Even if I go to hell
Nissan 370Z GT Edition
This time, the two thick black lines behind Max are long, as he pulls out the car park. Rowdiness is not his play, but there's nobody here to be disturbed by the faint screeching of the tires over the brontosauric rumbling of the V6. With his right hand he pulls the gear lever towards himself, with his left he hits the ESP button. These two quick motions remind him how he used to slam down the visor on his helmet before going mad, when he still had his Yamaha.
They definitely wouldn't guffaw, if they knew both egos of the schizophrenic 370Z. In D it really can be withering, changing gears bone-lazy, crawling sleepily, like a tired worm. Just good enough to take home Max's exhausted body from the office, but that's all. Okay, it'll smear some rubber onto the asphalt, if you wish it – the naturally aspirated V6 wakes up immediately, no matter where you're tumbling. You'll sweep away the hypermilers at once, but the hesitation of the auto box kills the joy of driving for real. Perfect for traffic jams and motorway speeding, but in D it's not a sports car at all. It deserves a place on the podium of deplorable poseur cars.
But these two routine motions make the Z wrathful. You can take this for granted, because on every down-change command it will perfectly blip the throttle and lock the slimy gearbox. Max pulls out of the main road towards the forest with a discreet backslide and goes for it on the narrow two-lane. The shiftlight blinks, he pulls the flap behind the wheel, he's in fourth gear. He has to concentrate, the gearbox doesn't shift up automatically in manual mode.
Max is resettling himself in the bucket seat, moves it closer to the thick, nearly vertical steering wheel, and he can almost see how his adrenaline glands prepare themselves for the hard work.
After a few thoughtless months he has learned that he's got to beat the Z cruelly, he has to earn the pleasure, but the reward is worth it. As he pulls fifth, he doesn't notice the slight over-revving any more, as if the clutch was slipping. The Z is leaping forward with relentless determination, reaching 120 with a butcher's gentility. The engine may be dumb until 4000, but it raises its voice in the middle range, and some brutal, otherworldly snarl closes in from behind, to grab you with a raging howl just before reaching the limiter at 7500.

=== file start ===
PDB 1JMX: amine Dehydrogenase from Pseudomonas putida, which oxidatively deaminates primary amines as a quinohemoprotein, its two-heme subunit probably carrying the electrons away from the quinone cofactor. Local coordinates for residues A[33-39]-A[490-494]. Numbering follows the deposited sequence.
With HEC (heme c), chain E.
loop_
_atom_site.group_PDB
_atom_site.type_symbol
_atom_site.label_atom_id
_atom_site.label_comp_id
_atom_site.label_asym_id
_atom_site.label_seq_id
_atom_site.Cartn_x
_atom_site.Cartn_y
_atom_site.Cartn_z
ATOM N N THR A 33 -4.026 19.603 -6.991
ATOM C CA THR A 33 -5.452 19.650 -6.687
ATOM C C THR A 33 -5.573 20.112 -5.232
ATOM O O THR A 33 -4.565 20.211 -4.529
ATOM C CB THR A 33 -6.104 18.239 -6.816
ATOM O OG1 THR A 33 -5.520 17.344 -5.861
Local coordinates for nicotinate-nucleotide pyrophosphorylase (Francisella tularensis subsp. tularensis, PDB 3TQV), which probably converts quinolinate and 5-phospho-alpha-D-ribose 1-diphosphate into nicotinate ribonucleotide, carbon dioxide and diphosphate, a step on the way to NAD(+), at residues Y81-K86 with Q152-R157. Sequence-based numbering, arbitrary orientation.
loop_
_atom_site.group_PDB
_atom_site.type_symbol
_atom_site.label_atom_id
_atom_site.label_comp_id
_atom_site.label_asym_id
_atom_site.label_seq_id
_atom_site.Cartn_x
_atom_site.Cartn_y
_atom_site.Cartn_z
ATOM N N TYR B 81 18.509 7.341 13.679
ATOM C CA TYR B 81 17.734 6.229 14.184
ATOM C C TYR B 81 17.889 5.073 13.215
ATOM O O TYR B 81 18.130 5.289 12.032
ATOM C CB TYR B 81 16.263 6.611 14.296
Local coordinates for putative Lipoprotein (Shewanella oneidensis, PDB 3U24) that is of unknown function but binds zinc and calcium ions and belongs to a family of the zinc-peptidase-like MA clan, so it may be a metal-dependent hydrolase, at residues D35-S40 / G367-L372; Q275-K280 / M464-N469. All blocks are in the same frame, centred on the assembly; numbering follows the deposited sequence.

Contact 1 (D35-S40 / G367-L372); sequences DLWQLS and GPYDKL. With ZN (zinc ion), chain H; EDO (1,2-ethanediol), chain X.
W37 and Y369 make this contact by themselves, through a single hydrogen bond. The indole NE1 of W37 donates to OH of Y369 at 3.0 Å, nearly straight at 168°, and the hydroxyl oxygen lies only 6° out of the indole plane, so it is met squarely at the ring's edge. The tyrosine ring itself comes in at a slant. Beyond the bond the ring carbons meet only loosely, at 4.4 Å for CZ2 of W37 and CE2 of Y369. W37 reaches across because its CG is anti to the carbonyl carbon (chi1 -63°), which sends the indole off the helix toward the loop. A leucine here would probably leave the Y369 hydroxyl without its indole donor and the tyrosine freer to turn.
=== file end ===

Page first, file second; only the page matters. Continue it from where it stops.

This character mesmerized Max right at their first encounter. One only realizes the necessity of this kind of overwhelming power at higher speeds. The hedonistic, naturally aspirated engine, which is always on call and the leather seats, lowered not more than a span from the asphalt, communicate with unmistakable words, that this is a serious, old-school sports car, which somehow managed to stay with us until 2012– a reminiscence of a world long gone. .
The working metal just a few inches from the toes is completely silent, the stimuli for the ears come from the rear end. Funnily enough one can even hear the tiny stones taken up by the tires, like in some race car, over the restrained grumbling of the exhaust. At moments like this, Max could die for a proper sports exhaust, to enjoy the full spectrum of the V6-sound. But he knows, he wouldn't tolerate it on that 500 mile-journey to Anna's parents.
But now, he bursts into the forest beyond any sane speed, and brakes hard before the first corner of the road winding up the mountain. He knows the oversensitive brakes, he can't wait until they warm up and have a better feel. A pull on the left flap, let's use the engine for braking in fourth. He wants to drop into third, which is appropriate for pulling out of the corner, but the gearbox won't let him. What's going on, the rev counter says 4000, third is okay, that's not overrevving. Click, click, click, Max pulls the flap, and eventually the gearbox switches into third. Damn, why doesn't it work properly? The automatic is such a relief when it does its job. It's by far superior to the sticky cogs of the manual, and it lets you concentrate better on the lines.